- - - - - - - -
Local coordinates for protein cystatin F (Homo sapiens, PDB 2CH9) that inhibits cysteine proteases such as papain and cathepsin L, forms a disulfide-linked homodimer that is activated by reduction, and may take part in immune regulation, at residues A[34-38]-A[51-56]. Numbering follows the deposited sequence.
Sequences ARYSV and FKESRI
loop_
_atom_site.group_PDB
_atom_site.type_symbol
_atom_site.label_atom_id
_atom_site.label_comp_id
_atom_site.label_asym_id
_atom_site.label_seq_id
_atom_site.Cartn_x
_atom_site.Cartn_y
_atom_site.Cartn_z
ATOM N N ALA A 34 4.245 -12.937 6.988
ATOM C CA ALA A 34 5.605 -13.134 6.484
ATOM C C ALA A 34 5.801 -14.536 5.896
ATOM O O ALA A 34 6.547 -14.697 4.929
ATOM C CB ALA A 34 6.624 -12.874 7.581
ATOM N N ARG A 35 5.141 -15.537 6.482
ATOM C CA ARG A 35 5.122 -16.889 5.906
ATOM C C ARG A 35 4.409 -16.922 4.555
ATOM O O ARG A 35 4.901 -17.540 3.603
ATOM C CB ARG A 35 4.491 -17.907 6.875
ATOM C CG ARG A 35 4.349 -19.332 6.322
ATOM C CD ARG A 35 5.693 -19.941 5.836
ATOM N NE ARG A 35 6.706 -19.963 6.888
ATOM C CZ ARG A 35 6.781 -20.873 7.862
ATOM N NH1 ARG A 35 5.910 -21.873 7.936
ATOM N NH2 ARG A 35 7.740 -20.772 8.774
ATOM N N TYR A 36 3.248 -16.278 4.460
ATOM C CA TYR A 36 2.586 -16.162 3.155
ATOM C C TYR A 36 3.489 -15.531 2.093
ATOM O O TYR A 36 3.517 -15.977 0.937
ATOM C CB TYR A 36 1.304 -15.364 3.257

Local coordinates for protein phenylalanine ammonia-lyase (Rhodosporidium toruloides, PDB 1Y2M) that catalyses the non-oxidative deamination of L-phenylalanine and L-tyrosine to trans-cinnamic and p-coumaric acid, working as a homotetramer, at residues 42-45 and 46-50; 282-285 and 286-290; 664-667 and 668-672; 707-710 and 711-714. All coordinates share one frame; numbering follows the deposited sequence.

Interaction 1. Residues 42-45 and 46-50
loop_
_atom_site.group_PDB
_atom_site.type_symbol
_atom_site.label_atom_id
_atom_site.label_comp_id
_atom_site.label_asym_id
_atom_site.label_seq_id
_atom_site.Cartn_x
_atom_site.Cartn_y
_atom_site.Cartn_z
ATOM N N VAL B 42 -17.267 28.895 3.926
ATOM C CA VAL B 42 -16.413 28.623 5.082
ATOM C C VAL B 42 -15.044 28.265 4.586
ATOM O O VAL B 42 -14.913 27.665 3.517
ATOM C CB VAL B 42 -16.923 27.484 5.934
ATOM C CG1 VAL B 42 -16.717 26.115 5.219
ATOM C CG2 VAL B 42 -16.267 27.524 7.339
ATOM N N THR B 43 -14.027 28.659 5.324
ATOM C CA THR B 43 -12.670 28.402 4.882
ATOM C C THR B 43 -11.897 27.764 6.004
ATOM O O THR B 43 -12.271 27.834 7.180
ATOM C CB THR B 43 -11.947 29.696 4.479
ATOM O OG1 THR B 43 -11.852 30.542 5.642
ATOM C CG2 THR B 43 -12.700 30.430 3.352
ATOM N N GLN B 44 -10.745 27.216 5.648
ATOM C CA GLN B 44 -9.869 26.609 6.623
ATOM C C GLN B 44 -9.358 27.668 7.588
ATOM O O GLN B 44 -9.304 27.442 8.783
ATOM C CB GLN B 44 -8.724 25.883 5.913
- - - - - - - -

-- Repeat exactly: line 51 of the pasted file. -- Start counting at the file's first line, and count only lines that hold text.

ATOM C CG1 VAL B 42 -16.717 26.115 5.219